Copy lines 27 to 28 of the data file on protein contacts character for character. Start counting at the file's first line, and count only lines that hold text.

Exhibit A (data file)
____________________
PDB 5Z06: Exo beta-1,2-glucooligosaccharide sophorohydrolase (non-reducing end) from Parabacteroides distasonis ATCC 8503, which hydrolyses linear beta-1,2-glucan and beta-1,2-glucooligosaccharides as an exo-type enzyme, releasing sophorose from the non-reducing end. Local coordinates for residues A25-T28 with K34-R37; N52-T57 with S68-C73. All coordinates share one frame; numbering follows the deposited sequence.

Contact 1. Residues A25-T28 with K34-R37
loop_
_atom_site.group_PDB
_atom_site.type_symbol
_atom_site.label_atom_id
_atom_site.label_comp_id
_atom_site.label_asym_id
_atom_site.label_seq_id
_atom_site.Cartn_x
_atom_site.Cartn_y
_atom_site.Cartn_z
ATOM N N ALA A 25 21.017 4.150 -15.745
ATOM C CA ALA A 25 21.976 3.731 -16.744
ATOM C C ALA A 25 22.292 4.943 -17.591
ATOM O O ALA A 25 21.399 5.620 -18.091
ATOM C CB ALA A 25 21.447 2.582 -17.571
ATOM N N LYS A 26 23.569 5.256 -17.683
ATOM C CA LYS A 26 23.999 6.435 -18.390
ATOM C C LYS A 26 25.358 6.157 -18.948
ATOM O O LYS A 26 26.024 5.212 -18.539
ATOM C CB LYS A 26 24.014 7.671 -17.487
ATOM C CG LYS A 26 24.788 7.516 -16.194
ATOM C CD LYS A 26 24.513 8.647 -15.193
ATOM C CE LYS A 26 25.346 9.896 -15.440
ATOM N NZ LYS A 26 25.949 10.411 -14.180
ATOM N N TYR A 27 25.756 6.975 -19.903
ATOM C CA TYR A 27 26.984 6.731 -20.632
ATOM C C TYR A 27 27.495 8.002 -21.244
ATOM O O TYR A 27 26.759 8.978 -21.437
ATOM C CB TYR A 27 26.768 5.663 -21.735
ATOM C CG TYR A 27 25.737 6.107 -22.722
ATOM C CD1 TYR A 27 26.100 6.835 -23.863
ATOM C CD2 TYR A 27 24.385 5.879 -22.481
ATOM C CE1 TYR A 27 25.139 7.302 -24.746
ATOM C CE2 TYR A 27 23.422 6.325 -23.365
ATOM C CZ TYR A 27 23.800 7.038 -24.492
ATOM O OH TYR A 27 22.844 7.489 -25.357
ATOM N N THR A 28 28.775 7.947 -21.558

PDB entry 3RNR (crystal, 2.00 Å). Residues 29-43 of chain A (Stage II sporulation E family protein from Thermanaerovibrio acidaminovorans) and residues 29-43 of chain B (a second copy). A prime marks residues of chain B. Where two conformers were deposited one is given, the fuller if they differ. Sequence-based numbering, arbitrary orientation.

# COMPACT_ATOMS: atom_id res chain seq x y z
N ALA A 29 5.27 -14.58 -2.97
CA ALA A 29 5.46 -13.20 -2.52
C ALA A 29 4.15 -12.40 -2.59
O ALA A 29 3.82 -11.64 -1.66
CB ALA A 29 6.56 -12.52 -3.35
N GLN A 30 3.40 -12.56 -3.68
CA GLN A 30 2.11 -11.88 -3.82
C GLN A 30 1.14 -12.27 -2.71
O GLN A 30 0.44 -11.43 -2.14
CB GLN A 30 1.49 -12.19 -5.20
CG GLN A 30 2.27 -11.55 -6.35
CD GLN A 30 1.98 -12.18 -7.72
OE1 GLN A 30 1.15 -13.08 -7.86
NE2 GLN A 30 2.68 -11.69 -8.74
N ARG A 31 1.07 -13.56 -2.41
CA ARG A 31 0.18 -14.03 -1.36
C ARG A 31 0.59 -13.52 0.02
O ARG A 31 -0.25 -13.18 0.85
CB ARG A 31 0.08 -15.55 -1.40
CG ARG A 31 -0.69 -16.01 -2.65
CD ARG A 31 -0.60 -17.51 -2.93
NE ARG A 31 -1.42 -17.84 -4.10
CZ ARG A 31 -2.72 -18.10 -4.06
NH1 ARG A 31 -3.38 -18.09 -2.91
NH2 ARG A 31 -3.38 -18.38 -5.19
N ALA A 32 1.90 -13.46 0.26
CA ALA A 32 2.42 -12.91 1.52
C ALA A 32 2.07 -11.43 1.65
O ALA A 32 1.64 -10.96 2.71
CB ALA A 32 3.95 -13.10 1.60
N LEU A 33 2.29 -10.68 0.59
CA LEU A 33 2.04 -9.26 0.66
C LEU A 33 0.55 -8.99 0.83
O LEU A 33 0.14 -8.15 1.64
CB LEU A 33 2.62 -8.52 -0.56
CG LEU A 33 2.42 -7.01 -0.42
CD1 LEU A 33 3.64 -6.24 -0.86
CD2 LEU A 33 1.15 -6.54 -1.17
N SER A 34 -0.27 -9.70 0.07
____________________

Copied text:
ATOM N N TYR A 27 25.756 6.975 -19.903
ATOM C CA TYR A 27 26.984 6.731 -20.632